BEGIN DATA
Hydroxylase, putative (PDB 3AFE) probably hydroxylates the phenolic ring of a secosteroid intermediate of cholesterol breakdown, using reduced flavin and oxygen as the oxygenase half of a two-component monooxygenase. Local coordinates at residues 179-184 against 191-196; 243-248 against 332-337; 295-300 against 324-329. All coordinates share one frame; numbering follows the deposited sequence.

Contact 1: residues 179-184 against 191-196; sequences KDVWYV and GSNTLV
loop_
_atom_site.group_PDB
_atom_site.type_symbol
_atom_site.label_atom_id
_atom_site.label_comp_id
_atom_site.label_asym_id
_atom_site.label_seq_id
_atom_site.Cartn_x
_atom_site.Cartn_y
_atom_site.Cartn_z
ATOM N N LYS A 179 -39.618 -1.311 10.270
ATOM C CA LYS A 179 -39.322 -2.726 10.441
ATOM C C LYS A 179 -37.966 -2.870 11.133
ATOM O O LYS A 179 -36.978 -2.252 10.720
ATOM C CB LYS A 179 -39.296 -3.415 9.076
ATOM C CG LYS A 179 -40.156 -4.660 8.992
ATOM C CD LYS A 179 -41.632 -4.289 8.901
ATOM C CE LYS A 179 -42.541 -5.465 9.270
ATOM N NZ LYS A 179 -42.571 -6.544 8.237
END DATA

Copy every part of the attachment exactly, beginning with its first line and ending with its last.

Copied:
Hydroxylase, putative (PDB 3AFE) probably hydroxylates the phenolic ring of a secosteroid intermediate of cholesterol breakdown, using reduced flavin and oxygen as the oxygenase half of a two-component monooxygenase. Local coordinates at residues 179-184 against 191-196; 243-248 against 332-337; 295-300 against 324-329. All coordinates share one frame; numbering follows the deposited sequence.

Contact 1: residues 179-184 against 191-196; sequences KDVWYV and GSNTLV
loop_
_atom_site.group_PDB
_atom_site.type_symbol
_atom_site.label_atom_id
_atom_site.label_comp_id
_atom_site.label_asym_id
_atom_site.label_seq_id
_atom_site.Cartn_x
_atom_site.Cartn_y
_atom_site.Cartn_z
ATOM N N LYS A 179 -39.618 -1.311 10.270
ATOM C CA LYS A 179 -39.322 -2.726 10.441
ATOM C C LYS A 179 -37.966 -2.870 11.133
ATOM O O LYS A 179 -36.978 -2.252 10.720
ATOM C CB LYS A 179 -39.296 -3.415 9.076
ATOM C CG LYS A 179 -40.156 -4.660 8.992
ATOM C CD LYS A 179 -41.632 -4.289 8.901
ATOM C CE LYS A 179 -42.541 -5.465 9.270
ATOM N NZ LYS A 179 -42.571 -6.544 8.237